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Introduction To Neoliberalism

Powerful Essays
When the Great Depression hit the industrialized world in the 1930s, many economists and theorists began to speculate how and why this nearly catastrophic economic downturn came to fruition. The theories proposed and policies implemented began to lay down the groundwork for neoliberalism to become materialized and globalized. Neoliberal policies were debated and facilitated by a group of liberal economists who continuously questioned the role of the state within the market. Of these economists, three major theorists have largely influenced liberalism; Friedrich A. Hayek, John Maynard Keynes, and Milton Friedman. In Road to Serfdom, Friedrich A. Hayek advocates for individual freedoms through the rejection of collectivism. He argues that…show more content…
The neoliberal project, in its most basic form, is to disembed capital from these constraints, through the mass exodus of regulations and public, state-led programs. Throughout A Brief Introduction to Neoliberalism, David Harvey provides a cutting and, at times, loose critique of neoliberalism and its effect on the modern world. He argues that through the construction of consent, neoliberals are able to increase the power of the wealthy, especially in democratic societies. This occurs when political questions are made to equal cultural questions through persuasion and co-optation. Directly put, politicians and state actors use the meaning behind ‘freedom’ as a way to justify and construct consent to dissolve market regulations and privatize formerly public institutions. Harvey’s stance on neoliberalism is greatly influenced by his Marxist ideologies. While he provides a handful of sound arguments against these practically globalized policies, there are still gaps of reason and logical throughout his assessment of neoliberalism. By using the arguments presented by Hayek, Keynes, and Friedman, Harvey’s account of neoliberalism will be critiqued and challenged, supporting the notion that as a whole, neoliberalism is frequently…show more content…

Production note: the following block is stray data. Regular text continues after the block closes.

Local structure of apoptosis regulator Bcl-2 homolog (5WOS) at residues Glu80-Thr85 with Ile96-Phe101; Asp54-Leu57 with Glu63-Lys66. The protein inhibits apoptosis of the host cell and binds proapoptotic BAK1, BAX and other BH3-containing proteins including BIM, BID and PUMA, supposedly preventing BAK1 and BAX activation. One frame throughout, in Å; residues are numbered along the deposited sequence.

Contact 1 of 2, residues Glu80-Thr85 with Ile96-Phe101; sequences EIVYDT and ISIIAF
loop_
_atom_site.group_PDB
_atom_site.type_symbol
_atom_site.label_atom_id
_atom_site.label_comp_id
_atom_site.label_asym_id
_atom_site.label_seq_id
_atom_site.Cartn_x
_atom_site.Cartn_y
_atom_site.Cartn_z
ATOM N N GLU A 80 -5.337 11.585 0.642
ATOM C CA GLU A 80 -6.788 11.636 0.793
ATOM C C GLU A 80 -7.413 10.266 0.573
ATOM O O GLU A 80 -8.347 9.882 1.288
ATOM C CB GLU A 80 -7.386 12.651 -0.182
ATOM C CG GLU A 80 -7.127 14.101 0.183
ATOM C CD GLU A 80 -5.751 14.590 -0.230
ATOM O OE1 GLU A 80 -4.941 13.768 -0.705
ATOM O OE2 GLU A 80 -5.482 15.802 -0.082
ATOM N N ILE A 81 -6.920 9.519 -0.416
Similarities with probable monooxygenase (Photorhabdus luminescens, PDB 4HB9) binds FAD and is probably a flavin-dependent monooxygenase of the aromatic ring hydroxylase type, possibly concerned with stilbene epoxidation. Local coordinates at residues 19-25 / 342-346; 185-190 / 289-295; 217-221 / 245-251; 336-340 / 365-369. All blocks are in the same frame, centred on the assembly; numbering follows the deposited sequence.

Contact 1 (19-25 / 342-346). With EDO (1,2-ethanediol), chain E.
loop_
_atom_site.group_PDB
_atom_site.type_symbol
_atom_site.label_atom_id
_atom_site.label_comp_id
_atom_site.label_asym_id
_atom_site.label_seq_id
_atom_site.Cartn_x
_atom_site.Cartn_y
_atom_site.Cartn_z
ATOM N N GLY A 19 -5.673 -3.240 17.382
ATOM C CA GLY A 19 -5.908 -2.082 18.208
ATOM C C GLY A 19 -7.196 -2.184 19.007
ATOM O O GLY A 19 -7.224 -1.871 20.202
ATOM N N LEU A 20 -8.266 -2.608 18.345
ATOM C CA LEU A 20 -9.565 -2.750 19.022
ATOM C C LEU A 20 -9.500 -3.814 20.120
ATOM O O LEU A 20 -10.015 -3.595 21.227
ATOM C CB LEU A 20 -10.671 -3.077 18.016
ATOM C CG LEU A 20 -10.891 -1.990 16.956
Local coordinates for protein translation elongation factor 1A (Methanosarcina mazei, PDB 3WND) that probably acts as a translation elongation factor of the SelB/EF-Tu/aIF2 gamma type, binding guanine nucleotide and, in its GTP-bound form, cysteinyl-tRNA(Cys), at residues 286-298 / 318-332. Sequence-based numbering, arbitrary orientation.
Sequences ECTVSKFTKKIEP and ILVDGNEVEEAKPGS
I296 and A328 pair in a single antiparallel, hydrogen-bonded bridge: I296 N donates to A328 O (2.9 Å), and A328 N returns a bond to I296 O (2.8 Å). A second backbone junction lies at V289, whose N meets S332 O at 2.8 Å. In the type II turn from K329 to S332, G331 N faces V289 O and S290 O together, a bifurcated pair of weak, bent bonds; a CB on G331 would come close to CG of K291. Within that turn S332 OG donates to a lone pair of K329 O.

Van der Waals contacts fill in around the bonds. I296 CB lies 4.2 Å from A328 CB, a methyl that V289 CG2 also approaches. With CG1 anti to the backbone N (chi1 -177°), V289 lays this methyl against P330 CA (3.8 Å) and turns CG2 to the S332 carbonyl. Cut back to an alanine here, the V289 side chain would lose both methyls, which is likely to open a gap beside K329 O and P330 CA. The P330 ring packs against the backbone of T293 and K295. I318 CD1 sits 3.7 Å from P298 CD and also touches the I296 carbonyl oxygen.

He presents neoliberalism as a concrete and stagnate, arguing that there is no room for evolution and institutions such as the International Monetary Fund (IMF) are just ciphers for these theories onto the rest of the developing world. Harvey presents neoliberal as having the presumption of perfect information and a level playing field, a utopian-esque view that results in the concentration of wealth and restoration of class power. A contradicting binary between possessive individualism and the desire to live a collective life is born from neoliberal policies. He argues that although individuals are free to choose what they want, they are only able to choose what the state has put forth as the neoliberal substitute. Simply put, neoliberalism uniformly promotes the pursuit of individual freedoms through the shift of power from the state to unaccountable institutions. These freedoms are constructed through coercion in the form of
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